IIRC, this was followed by the "A Boy and his Dream" video. Kurt then came out on the ice with the microphone, and said that Scott Hamilton would be joining us, though not in person. A video image of Scott (looking like he's sitting in a lodge in Lake Placid) came up on the video screens at the four corners of the arena. There was some joking about the signal not quite coming in - the picture started rolling, etc. Kurt and Scott then bantered back and forth (with quite good timing, I wonder how much Kurt's practiced with this video) about how the tour started, 25 years, etc etc. Kurt talked about how Scott's his hero and how he emulated him, though maybe he went too far with the hair... Scott thanked him for adopting his hairstyle, saying that Kurt has extended his career since people see Kurt out on the ice and think it's Scott skating. Kurt tells Scott how he's been watching Scott's "Walk This Way" on YouTube and thinks he has it down, so Scott proposes they "do it together", with Scott miming the moves in place and Kurt doing them down the ice as Scott talks him through it. I have to wonder what those audience members who weren't around or didn't see the tour back then make of all this, but it's cute for those of us who know the program. Finally after some more banter, Kurt basically says that this was also really just a delaying tactic so Michael Weiss has time to change his clothes and get ready for his program, and skates off the ice, introducing him.

Michael's first program was to "Somebody to Love" by Queen, which happens to be a song I quite like, which immediately endeared me to the program. I thought he did quite a nice job interpreting the song, and varying the program and intensity to match the music. I think he may have had two backflips in this program...either that or it was two in his second program.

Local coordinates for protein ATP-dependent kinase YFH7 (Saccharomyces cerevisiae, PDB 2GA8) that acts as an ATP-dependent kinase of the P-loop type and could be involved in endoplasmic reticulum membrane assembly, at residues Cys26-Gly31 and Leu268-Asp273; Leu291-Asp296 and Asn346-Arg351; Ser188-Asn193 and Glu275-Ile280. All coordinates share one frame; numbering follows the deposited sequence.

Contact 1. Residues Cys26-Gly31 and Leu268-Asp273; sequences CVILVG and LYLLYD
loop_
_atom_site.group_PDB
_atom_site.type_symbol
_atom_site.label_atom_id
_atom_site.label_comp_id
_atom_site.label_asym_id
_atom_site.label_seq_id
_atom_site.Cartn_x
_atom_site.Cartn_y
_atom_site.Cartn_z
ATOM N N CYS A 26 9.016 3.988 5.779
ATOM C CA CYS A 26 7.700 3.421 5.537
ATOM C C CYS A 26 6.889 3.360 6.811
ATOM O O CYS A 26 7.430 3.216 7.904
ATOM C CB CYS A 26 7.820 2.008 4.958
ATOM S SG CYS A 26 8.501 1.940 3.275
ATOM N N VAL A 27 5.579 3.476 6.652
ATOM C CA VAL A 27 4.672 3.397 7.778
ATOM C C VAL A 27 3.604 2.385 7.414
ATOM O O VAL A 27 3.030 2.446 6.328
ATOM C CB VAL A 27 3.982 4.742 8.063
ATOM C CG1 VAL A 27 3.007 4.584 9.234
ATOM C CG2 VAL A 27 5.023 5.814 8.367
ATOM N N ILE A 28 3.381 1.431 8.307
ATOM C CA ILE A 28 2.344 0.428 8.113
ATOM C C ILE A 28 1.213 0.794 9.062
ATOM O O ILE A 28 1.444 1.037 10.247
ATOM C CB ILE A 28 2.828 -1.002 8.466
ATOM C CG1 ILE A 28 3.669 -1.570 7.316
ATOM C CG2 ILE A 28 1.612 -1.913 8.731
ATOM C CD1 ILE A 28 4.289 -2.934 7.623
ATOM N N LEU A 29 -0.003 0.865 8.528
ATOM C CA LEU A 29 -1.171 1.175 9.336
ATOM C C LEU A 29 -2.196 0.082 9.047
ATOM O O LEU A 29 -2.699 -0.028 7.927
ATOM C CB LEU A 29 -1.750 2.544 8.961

There was a nice bit of transition between Michael and Joannie Rochette - basically them skating towards each other, around each other, and then Michael going off and Joannie staying on, but I liked that they did that. Joannie then did her first number to "True Colors" by Cindi Lauper. I liked this program quite a bit - Joannie just seems so sweet, and she's got such smooth skating. I thought it was quite a lovely interpretation.

Joannie and Todd Eldredge did a bit of a similar transition, though in this case with Joannie skating around Todd before leaving the ice. I really liked Todd's Frank Sinatra program "That's Life". When I first started watching Todd years ago, I thought he seemed kind of introverted and honestly, a little dull, but it's been fun watching as he's become more and more of an entertainer. I thought "That's Life" suited him really well, and that he interpreted it really expressively and well.

I have very little impression of the music in Katia Gordeeva's programs. I gather her first program was to "Cinema Italiano" by Kate Hudson. I have to admit - I usually love Katia's skating and her programs. I think she often has interesting choreography, not just generic female ballady type choreography. But I wasn't a big fan of either of her programs this year. Felt like a lot of fast skating (And she does skate fast and have beautiful edges) and vamping, but not so much interesting choreography, though Cinema Italiano had more character than the second one. That was a bit disappointing. She's still lovely and brings a lot of joy to the ice.